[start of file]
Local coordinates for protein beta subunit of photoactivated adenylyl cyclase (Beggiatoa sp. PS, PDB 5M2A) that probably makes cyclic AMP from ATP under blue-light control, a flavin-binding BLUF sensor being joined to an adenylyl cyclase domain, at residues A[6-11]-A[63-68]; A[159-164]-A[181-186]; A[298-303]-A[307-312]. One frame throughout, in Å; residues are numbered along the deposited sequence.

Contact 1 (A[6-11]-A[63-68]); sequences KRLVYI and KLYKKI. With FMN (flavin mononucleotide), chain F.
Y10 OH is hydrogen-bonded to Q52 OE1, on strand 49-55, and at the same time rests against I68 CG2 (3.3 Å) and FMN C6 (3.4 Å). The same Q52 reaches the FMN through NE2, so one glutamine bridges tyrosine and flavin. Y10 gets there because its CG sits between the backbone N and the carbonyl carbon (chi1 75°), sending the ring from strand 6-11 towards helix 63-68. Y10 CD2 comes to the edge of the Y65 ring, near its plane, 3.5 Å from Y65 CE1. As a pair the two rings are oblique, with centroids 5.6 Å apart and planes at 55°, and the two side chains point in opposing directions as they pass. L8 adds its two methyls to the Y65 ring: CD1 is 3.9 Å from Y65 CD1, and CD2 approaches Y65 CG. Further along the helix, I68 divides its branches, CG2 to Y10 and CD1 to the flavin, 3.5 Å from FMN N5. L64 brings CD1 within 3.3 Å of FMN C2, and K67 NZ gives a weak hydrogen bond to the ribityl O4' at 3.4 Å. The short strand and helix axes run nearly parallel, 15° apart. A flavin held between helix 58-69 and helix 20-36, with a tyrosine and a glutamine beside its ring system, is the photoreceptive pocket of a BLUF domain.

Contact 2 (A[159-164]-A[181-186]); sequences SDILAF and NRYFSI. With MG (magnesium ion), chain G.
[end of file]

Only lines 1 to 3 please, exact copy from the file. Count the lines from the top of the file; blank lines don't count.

Local coordinates for protein beta subunit of photoactivated adenylyl cyclase (Beggiatoa sp. PS, PDB 5M2A) that probably makes cyclic AMP from ATP under blue-light control, a flavin-binding BLUF sensor being joined to an adenylyl cyclase domain, at residues A[6-11]-A[63-68]; A[159-164]-A[181-186]; A[298-303]-A[307-312]. One frame throughout, in Å; residues are numbered along the deposited sequence.

Contact 1 (A[6-11]-A[63-68]); sequences KRLVYI and KLYKKI. With FMN (flavin mononucleotide), chain F.
Y10 OH is hydrogen-bonded to Q52 OE1, on strand 49-55, and at the same time rests against I68 CG2 (3.3 Å) and FMN C6 (3.4 Å). The same Q52 reaches the FMN through NE2, so one glutamine bridges tyrosine and flavin. Y10 gets there because its CG sits between the backbone N and the carbonyl carbon (chi1 75°), sending the ring from strand 6-11 towards helix 63-68. Y10 CD2 comes to the edge of the Y65 ring, near its plane, 3.5 Å from Y65 CE1. As a pair the two rings are oblique, with centroids 5.6 Å apart and planes at 55°, and the two side chains point in opposing directions as they pass. L8 adds its two methyls to the Y65 ring: CD1 is 3.9 Å from Y65 CD1, and CD2 approaches Y65 CG. Further along the helix, I68 divides its branches, CG2 to Y10 and CD1 to the flavin, 3.5 Å from FMN N5. L64 brings CD1 within 3.3 Å of FMN C2, and K67 NZ gives a weak hydrogen bond to the ribityl O4' at 3.4 Å. The short strand and helix axes run nearly parallel, 15° apart. A flavin held between helix 58-69 and helix 20-36, with a tyrosine and a glutamine beside its ring system, is the photoreceptive pocket of a BLUF domain.